The chloromethylated styrene may be converted to anion-exchange resin in the following manner.

' C; In a one-liter, three-necked, balloon flask, equipped with a mechanical stirrer, reflux condensen. thermometer, and a'gas inletitube, were placed 250 m1. of toluene and 30 grams orthe chloromethylated beads prepared in part B above. This mixture was allowed ;to stand at room ,temperature for one hour, during which time the beads swelled. Agitation was begun and the mixture was cooled to 20 C. and saturated with anhydrous trimethylamine gas' The mixturewas then allowed to .come to room temperature and stirred for four-hours. :After this time agitation was stopped and. thebeads .wereremoved by filtration. The toluene-wet beads were stirred foruone' hour; in two 200 mlportions of methanol in order to remove thelast traces of toluene. Thev beadsnwere removed by filtration, washed with water, and. stirred with 500 m1. of 10% hydrochloric. acid fortwo hours. .(Atrthis stage analysis of the-beads showed that they contained 4.27% 1N and 10.97% C1.) The acid-leached beads. were washed thoroughly with water and were: finally converted to .the form of. the qua ternarye. ammonium hydroxide .by being washed in=a column with a 5-10% aqueous. solution of sodium hydroxide until a positive-chloride ion test could no longer be obtained. The final product wascwashed with water until the wash-water no longer gave a pink color with phenolphthalein.

- Example 3 ,-A. Into a one-liter, three-necked, balloon flask equipped with thermometer, mechanical "stirrer, and reflux condenser was poured 400 m1. of water and 34 ml. of, a 1.5% aqueous. solution of magnesium silicate. Agitation was begun and a solution containing 88.77 g. of styrene, 11.23 g. of a commercial solution of divinyl benzene (containing .53.4 divinyl benzene and 46.6% ethylvinyl benzene with 1g. of benzoyl peroxide dissolved therein, wasiadded to the contents v of the flask. The stirred mixture was then heated to C. andheld there for one and one-half hours, after which the mixture was heated at refluxingtemperature for an additional one and one-half hours. 'The-reaction mixturewas then cooled to room temperature and the solid spheroidsof the copolymer were separated from the liquidby decantation and filtration, and dried in an oven for eight hours at 125 C.

B. Eighty grams of the spheroids or beads of copolymer prepared in part A above were placed in a one-liter, three-necked, balloon flask equipped with thermometer, mechanical stirrer, and reflux condenser. The amount corresponds to 0.744 mole of styrene in the form of a crosslinked copolymer. One hundred thirty-seven and one-half grams (1.71 moles) of chloromethyl ether, having the formula CH3O-CH2C1, was added and the mixture was allowed to stand at room temperature for one hour during which time the beads of copolymer swelled. The mixture was then diluted with 105.5 g. of an aliphatic hydrocarbon solvent (B. P. 110-116.67 C.) and agitation was begun. The reaction mixture was held at about 37 C. with cooling while 42 grams (0.316 mole) of anhydrous aluminum chloride was added over a period of one hour, after which the mixture Was stirred at 37 C. for eight hours. Then 500 ml. of cold water was slowly added to decompose the excess of aluminum chloride and chloromethyl ether. The resultant mixture was stirred for thirty minutes and filtered. The beads were then washed several times with water and finally dried in an oven at 125 C. for 12 hours.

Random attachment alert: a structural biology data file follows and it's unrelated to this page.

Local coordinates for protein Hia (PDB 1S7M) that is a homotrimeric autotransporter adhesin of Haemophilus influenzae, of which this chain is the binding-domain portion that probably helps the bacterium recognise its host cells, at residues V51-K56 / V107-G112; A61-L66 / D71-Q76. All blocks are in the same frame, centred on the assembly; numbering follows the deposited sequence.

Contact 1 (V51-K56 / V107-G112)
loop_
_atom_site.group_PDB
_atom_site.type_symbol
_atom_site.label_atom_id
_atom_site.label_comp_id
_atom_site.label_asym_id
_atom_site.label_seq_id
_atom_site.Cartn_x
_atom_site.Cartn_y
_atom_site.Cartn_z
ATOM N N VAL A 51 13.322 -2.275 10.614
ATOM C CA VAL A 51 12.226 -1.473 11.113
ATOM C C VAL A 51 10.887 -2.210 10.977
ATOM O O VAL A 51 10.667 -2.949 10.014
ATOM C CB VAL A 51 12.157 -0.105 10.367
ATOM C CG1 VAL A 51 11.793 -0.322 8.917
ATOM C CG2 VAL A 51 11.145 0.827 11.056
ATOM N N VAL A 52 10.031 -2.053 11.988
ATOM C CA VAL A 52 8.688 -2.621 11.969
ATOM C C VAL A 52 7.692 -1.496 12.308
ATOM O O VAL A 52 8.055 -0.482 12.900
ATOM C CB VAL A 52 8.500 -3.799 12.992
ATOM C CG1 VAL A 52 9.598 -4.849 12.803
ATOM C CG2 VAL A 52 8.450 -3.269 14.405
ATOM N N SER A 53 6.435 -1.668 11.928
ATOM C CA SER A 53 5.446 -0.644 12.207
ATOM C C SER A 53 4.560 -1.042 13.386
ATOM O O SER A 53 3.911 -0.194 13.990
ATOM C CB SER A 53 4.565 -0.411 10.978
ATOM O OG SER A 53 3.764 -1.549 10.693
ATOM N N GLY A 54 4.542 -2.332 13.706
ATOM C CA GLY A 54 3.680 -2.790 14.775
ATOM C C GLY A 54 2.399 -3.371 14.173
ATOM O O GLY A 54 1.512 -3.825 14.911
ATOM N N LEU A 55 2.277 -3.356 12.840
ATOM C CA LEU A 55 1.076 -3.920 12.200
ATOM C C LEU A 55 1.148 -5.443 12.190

The beads contained 14.0% chlorine by analySlS.

Conversion of this chloromethylated copolymer to an ion-exchange resin may be performed as follows.

C. In a one-liter, three-necked, balloon flask, equipped with an agitator, reflux condenser, thermometer, and a gas-inlet tube, were placed 320 grams of toluene and 91 grams of chloromethylated beads prepared in part B above. Agitation was begun and the mixture was heated to 80 C. for one hour, during which time the chloromethylated beads swelled. The mixture was then cooled to room temperature and 112 g. of trimethylamine gas was slowly added to the flask. During this addition a slight exotherm took place. The mixture was cooled, and a temperature of 35-e0 C. was maintained for five hours. After this time the mixture was cooled to 25 C. and the beads were separated by filtration, washed once with toluene and then steam-distilled in order to remove the last traces of toluene.